Lee lost last year in Michigan to Shanshan Feng, but Feng will have some ground to make up in her attempt to repeat. She shot 69 on Friday but is still eight strokes behind the leader.
Ariya Jutanugarn was 6 under after a second consecutive 69.
Lopez made only six pars in the second round, tied for the fewest of the day, but her eight birdies and four bogeys put her near the top of the leaderboard.
''It was a little bit of an up and down,'' she said. ''There's so many opportunities out here to make birdie, that the most important thing to do is just to be patient, to be in the moment and not to get ahead of yourself. I think I came back from a couple mistakes that I did.''
In contrast to Lopez, Brittany Lincicome parred all 18 holes Friday and made the cut at 1 under. Paula Creamer (71) triple bogeyed the par-4 13th. She followed that with an eagle on the very next hole but missed the cut by a stroke.
Childhood rivals share Sr. PGA lead
BENTON HARBOR, Mich. - Kevin Sutherland and Scott McCarron have been rivals since their junior golf days around Sacramento, California. The two old friends were back at it Friday at the top of the Senior PGA Championship leaderboard.
''It's honestly, nothing new for us,'' said Sutherland who played in the third-to-last group and birdied his last two holes for a 5-under 66 to match McCarron at 8 under.
McCarron had a 68 in the morning wave to emerge from a championship record group of six tied for the first-round lead.
Sutherland was last year's Charles Schwab Cup winner with his only senior win coming in the season-ending Charles Schwab Cup Championship, while McCarron has six PGA Tour Champions wins, including a major at the 2017 Senior Players Championship.
''We are both (Northern California) guys, played in high school, junior golf, on tour and it seems like a lot on the Champions Tour,'' Sutherland said. ''We were in the last group on Sundays a lot last year. Scott played so well and had an incredible year, and I had a great year, too.''
Sutherland's lone PGA Tour victory came at McCarron's expense in 2002 at La Costa in the Accenture Match Play Championship, when he beat McCarron 1 up in the 36-hole final. As youngsters they played on opposing high school teams located about an hour apart and met often in state tournaments as well as on the California junior circuit.
''It's been happening for 30 years, wait 35 years now, I guess,'' Sutherland said. ''Playing together on a Saturday is a little different. We're both still trying to get in position to win.''
Jerry Kelly shot a 65 to join Tim Petrovic (69), Chris Williams (68) and Joe Durant (67) at 7 under. Durant tied for second last week in the Regions Tradition, also a major championship.
McCarron feels like he is just starting to warm to the task this year. He had to replace his clubs, including a favored putter damaged beyond repair in air transit two months ago.
''I've been putting with a back-up putter I had, but it just didn't feel quite right,'' he said. ''I changed last Sunday at the Regions Tradition and started putting better on Sunday. So I'm using this one again this week and seem to be putting pretty good with it.''
McCarron said the Harbor Shores course played a little tougher in light winds in the second round. He made six birdies and three bogeys.
''I would just like to have a couple of those bogeys back,'' he said. ''But we're in a good position going into the weekend.''
McCarron came to the press center after his round and walked in on a press conference where course-designer Jack and Barbara Nicklaus were being honored by sponsoring KitchenAid with the establishment of a local college scholarship program in their name.
McCarron, who said he has idolized Nicklaus since his youth, played media and asked Nicklaus what he ate when he was near the lead going into the weekend of a major championship.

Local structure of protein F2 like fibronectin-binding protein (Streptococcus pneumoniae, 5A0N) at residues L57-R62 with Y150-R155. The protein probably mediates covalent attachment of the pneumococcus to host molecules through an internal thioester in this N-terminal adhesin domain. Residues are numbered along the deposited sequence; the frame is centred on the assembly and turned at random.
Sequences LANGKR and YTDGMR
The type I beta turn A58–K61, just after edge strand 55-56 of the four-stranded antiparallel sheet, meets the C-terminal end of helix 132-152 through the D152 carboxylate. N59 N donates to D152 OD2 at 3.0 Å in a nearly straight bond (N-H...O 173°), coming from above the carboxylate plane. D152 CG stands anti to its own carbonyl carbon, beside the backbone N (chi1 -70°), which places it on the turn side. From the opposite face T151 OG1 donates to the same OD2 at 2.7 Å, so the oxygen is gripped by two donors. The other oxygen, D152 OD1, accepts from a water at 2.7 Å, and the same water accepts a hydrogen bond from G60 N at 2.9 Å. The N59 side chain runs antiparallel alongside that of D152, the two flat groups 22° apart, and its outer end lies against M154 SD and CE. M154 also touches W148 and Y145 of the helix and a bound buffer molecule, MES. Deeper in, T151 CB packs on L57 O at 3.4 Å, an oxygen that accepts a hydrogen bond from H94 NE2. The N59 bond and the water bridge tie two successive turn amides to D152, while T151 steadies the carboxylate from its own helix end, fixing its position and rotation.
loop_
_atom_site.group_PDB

Nicklaus said if you play well one day, eat the same thing the next day.
''But no hamburgers, or you will play like hamburger,'' he said.
Stuart Smith, the Reno, Neveda, club pro who was tied for the lead after the first round, missed the 36-hole cut with a second-round 83.
''I'll take the 66, 83 and enjoy the 66 yesterday,'' he said. ''You put this one down to just plain old golf. It's a nasty game we play sometimes. Glad I have a day job.''
Wise, Simpson both miss cut at Colonial
The two most recent winners on the PGA Tour, Aaron Wise and Webb Simpson, missed the cut at the Fort Worth Invitational on Friday.
Wise and Simpson both came up short of the 2-over total by a shot following rounds of 70-73.
Wise was safely inside the number before playing his last four holes in 4 over par with two bogeys and a closing double following a trip into the water at the par-4 ninth.
Simpson, making his first start following his Players triumph, similarly struggled coming home, bogeying three of his final six holes.
Other notables who won't be around for the weekend at Colonial include Xander Schauffele (+4), Jason Dufner (+5), Patrick Cantlay (+6), Smylie Kaufman (+13), and Sam Burns (+13).
This is Kaufman's 11th consecutive MC and his 15th in his last 16 starts.
Sr. PGA caddie learns of nephew's heroism in school shooting
Tracy Hubly caddied for her husband, club pro Chris Starkjohann, on Friday at the KitchenAid Senior PGA and learned after their round that her nephew was credited with helping stop the school shooting at Noblesville West Middle School in Indiana.
Jason Seaman, a 29-year-old science instructor and seventh grade football coach at the school, took three bullets but survived as what his aunt called a hero.
“You hear the stories about these shootings and I think about Parkland and the officer that was trained but didn’t go into the school,” Hubly said. “It’s really shocking to think it comes close to your family, but it does."
It’s not unusual for Hubly to caddie for her husband, a teacher at Carlsbad Golf Center and coach of a PGA Junior League program in Southern California. Hubly, who works in the pro shop at Emerald Island Golf Course in Oceanside, Calif., was on the bag when he was low golf professional at the 2009 Senior PGA Championship held at Canterbury GC.
Starkjohann, 61, missed the cut at Harbor Shores with rounds of 76-79—155 and was heading to the Colorado State Open.
“I didn’t hear about it until after my round was done,” Starkjohann said. “Everything happened after I got in.”